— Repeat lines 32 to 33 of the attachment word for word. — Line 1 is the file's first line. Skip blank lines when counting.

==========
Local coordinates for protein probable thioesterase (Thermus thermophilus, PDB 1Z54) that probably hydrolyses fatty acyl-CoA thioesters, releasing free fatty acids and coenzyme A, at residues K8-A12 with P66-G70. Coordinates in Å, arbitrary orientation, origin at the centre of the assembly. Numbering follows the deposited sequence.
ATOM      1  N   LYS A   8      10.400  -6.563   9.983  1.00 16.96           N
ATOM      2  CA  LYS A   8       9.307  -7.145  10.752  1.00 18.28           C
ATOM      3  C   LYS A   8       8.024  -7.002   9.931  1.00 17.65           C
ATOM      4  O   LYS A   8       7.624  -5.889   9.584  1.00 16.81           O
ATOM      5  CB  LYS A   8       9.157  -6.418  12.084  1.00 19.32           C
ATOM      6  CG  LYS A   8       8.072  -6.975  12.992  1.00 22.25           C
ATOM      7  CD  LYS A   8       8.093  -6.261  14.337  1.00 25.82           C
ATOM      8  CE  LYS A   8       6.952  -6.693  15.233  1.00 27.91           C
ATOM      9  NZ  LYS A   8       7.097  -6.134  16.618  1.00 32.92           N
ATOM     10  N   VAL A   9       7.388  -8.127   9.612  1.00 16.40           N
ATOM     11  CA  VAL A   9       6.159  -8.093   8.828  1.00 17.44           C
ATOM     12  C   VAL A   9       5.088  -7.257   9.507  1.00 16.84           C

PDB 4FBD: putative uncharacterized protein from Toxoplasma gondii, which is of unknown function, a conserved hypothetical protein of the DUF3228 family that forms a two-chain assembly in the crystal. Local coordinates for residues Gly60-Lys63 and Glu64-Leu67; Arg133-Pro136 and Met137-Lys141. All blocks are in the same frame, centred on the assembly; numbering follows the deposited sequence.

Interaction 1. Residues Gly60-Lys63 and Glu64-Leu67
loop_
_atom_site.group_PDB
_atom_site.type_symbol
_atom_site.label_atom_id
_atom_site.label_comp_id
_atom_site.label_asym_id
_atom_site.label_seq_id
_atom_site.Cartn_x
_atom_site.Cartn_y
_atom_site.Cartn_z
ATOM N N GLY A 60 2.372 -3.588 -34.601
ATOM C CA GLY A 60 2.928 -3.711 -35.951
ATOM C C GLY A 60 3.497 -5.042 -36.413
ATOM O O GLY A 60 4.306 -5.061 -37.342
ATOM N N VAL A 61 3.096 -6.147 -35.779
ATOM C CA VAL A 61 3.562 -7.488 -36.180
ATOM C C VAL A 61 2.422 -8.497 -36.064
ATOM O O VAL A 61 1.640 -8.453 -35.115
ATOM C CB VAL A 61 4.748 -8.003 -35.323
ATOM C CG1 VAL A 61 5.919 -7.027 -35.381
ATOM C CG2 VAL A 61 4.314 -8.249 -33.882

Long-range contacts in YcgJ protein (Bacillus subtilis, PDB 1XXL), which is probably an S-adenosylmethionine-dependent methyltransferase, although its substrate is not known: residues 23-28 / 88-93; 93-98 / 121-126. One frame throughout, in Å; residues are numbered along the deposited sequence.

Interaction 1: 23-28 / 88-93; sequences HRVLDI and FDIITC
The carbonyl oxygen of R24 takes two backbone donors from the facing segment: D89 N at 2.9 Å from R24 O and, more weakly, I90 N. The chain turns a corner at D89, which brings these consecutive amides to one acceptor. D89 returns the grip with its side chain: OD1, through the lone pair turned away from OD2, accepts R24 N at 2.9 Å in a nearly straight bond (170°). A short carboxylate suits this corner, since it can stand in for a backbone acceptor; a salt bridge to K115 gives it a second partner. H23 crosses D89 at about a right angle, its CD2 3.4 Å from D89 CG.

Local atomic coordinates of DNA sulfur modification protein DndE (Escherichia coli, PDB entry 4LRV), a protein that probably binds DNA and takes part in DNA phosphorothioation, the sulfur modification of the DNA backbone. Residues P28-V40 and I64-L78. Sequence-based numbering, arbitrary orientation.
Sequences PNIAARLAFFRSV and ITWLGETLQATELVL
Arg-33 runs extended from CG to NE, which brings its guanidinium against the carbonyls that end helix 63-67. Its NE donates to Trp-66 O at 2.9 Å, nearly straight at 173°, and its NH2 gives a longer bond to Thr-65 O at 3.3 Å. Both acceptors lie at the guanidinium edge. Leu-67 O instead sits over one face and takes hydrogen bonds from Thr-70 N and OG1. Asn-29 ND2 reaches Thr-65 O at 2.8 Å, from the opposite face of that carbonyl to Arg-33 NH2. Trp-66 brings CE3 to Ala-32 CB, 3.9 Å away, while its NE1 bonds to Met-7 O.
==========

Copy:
ATOM C C VAL A 61 2.422 -8.497 -36.064
ATOM O O VAL A 61 1.640 -8.453 -35.115